Day 222. Tyssoy in Sund to Storebo in Austevoll

Posted by: James on August 10, 2009

Distance 25km | Time 6hrs | Ascent 0m | Descent 0m

Day 222.1 The magnificent Statsraad Lehmkuhl sailing boat by the town of SundI slept surprisingly long. Everything in the tent smelt of smoke and I had a sore throat from sitting downwind of the fire occasionally last night. It was 0830 when I eventually got up. Ann Grete and Gabriel were already up. We ate breakfast on a rock together.

After breakfast I asked Gabriel if he wanted to paddle about the bay in the kayak while I packed everything. He was widely enthusiastic. He was not yet 8 but once I had pushed him off with the most basic lesson he grasped it quite quickly. It was an extremely safe bay so I and Ann Grete just let him get on with it. After half an hour I was ready to pack and he came in. Already he was asking Ann Grete if he could get a kayak.

I set off at 1100. It was a good paddling day. Overcast and dry with just a slight wind against me. However I felt lethargic despite the two previous short days of just 20 km each. For the first time I was getting a bit fed up and bored. There was too much paddling in safe water now, the scenery was predictable, putting the tent up and down was getting tedious and the writing was a chore.

I was longing for more of a challenge. I could of course get it by heading 20 km west and going down the outside of the skerries on the Atlantics fringe but this would slow me down. There are 2 more exposed bits coming up soon at Sletta and Jaeren in a week or so and I am looking forward to them.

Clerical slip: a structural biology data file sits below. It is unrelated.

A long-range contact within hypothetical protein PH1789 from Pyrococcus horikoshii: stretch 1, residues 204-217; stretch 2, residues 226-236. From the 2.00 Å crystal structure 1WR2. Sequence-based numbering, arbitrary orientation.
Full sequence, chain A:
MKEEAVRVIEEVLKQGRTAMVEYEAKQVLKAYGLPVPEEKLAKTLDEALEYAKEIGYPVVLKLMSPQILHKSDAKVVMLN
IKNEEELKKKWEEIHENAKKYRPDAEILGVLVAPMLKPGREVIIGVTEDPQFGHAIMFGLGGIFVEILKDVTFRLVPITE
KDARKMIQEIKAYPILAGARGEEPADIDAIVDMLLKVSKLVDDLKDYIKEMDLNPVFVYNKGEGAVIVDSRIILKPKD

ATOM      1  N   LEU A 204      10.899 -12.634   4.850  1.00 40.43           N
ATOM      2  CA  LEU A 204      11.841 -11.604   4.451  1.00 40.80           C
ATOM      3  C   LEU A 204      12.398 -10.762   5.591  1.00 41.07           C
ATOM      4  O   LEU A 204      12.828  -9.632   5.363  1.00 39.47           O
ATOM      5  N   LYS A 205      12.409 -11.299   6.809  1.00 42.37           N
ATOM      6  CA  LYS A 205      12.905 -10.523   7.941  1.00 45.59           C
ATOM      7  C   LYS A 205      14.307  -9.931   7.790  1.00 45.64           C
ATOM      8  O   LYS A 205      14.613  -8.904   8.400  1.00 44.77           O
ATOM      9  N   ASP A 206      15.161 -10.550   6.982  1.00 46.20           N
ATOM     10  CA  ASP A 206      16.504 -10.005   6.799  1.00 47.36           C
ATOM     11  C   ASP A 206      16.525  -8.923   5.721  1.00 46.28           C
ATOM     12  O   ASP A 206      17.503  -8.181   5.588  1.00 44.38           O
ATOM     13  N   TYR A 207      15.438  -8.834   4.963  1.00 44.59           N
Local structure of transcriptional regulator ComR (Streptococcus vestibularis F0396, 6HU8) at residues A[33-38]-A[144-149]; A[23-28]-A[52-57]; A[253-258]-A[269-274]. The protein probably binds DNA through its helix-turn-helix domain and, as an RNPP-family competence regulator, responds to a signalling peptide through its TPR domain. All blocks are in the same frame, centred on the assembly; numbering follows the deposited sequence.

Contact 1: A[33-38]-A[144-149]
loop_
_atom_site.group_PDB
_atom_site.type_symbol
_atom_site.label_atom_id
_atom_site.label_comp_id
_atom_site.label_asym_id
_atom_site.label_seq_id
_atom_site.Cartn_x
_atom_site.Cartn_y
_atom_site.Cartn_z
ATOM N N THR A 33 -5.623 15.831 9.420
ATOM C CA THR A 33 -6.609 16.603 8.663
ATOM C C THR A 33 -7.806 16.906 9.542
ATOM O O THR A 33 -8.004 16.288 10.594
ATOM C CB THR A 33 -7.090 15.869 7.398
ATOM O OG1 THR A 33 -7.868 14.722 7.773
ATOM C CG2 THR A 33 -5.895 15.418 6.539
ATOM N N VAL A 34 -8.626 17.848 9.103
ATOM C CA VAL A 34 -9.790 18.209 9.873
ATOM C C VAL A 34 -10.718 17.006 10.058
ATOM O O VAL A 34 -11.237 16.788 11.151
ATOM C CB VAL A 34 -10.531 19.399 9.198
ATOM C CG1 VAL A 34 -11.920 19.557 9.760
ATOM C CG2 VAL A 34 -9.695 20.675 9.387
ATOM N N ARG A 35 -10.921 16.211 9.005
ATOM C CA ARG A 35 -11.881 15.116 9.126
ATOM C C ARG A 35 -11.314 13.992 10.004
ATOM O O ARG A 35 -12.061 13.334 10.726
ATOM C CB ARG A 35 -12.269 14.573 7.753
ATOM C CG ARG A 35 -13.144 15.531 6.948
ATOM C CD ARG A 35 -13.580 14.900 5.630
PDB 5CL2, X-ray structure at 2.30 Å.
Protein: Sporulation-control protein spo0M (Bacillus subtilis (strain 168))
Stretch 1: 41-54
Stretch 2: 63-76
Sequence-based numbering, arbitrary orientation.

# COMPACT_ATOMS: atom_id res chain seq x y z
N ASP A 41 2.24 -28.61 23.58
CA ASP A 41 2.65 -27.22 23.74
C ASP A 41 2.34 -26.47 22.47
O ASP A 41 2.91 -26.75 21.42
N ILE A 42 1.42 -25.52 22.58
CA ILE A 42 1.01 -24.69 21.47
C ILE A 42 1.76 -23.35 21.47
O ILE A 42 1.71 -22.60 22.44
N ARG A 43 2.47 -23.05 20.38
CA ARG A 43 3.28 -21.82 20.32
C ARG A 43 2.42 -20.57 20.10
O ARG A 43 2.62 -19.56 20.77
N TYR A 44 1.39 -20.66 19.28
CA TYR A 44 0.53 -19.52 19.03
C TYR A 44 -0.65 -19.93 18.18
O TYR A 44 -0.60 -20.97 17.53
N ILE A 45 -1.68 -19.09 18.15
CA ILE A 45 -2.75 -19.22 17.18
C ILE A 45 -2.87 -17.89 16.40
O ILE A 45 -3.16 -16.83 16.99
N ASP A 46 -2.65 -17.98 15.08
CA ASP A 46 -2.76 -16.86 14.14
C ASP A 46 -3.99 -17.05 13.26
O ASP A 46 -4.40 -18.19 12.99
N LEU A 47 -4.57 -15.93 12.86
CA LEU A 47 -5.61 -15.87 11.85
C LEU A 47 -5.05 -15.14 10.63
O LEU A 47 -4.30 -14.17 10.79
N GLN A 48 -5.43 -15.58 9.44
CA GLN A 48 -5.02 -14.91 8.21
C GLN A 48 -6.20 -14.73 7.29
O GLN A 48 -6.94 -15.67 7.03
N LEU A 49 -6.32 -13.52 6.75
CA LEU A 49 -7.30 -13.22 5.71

I crossed Raunefjord to the small island of Leroy where there was a salmon farm. I seem to be passing about 4-5 large salmon farms a day at the moment. I would guess that there are well over 1000 in Norway all together each with an average of 6 large cages. As I reached the narrow section between Leroy island and Sund town a fantastic sight came round the corner and the tedium was relieved. It was the Statsraad Lehmkuhl.

Day 222.2 Another look at the Statsraad LehmkuhlThe Statsraad Lehmkuhl was a Tall Ship. It was registered in Bergen. It was a huge 3 masted, steel hulled sailing boat which must have been nearly 100 metres long with the massive bowsprit. I counted rigging for 15 massive large canvas sails. In full sail this would have been a formidable and graceful sight. Even with all the sail down it was quite breathtaking and special. There were a lot of people on board and I guess that it was a training ship which specialized in taking teenagers on sailing voyages where everyone was expected to work.

Day 222.3 Some of the small islets to the south of Skorpo island in AustevollAfter she passed I carried on to the south end of the peninsula which was the south end of the island of Sotra. Here I had a 5-6 km crossing over the Korsfjord to the small island of Skorpo, which was the most northernmost island in Austevoll council. This council was essentially an archipelago of over 1000 islands and was renowned as a beautiful area.

Day 222.4 The rich vegetation on some of the small islands near Skorpo islandI paddled round Skorpo and then entered a fascinating area of small islets and channels. The islets were covered in pines, rowans now red in berry, and aspen. It was so still that not even the aspen leaves were quivering and flickering. I paddled slowly now and weaved and explored as I went. There were a few cabins here and there.